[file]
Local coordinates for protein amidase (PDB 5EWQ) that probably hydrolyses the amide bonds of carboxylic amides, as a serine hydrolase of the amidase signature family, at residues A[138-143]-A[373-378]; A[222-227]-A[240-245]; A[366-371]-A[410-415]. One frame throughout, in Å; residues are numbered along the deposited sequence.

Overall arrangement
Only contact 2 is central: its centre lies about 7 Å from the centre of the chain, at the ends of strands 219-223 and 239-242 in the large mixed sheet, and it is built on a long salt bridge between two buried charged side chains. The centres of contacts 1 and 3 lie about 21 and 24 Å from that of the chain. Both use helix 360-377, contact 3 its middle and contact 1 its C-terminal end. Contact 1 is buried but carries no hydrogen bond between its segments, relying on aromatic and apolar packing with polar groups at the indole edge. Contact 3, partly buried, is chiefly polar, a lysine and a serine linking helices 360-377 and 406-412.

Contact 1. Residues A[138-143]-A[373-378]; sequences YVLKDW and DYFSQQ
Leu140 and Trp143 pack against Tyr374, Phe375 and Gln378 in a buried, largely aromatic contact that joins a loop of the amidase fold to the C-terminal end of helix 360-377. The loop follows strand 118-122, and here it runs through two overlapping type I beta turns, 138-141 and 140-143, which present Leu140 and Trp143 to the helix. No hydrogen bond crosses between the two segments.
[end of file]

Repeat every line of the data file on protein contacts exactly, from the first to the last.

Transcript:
Local coordinates for protein amidase (PDB 5EWQ) that probably hydrolyses the amide bonds of carboxylic amides, as a serine hydrolase of the amidase signature family, at residues A[138-143]-A[373-378]; A[222-227]-A[240-245]; A[366-371]-A[410-415]. One frame throughout, in Å; residues are numbered along the deposited sequence.

Overall arrangement
Only contact 2 is central: its centre lies about 7 Å from the centre of the chain, at the ends of strands 219-223 and 239-242 in the large mixed sheet, and it is built on a long salt bridge between two buried charged side chains. The centres of contacts 1 and 3 lie about 21 and 24 Å from that of the chain. Both use helix 360-377, contact 3 its middle and contact 1 its C-terminal end. Contact 1 is buried but carries no hydrogen bond between its segments, relying on aromatic and apolar packing with polar groups at the indole edge. Contact 3, partly buried, is chiefly polar, a lysine and a serine linking helices 360-377 and 406-412.

Contact 1. Residues A[138-143]-A[373-378]; sequences YVLKDW and DYFSQQ
Leu140 and Trp143 pack against Tyr374, Phe375 and Gln378 in a buried, largely aromatic contact that joins a loop of the amidase fold to the C-terminal end of helix 360-377. The loop follows strand 118-122, and here it runs through two overlapping type I beta turns, 138-141 and 140-143, which present Leu140 and Trp143 to the helix. No hydrogen bond crosses between the two segments.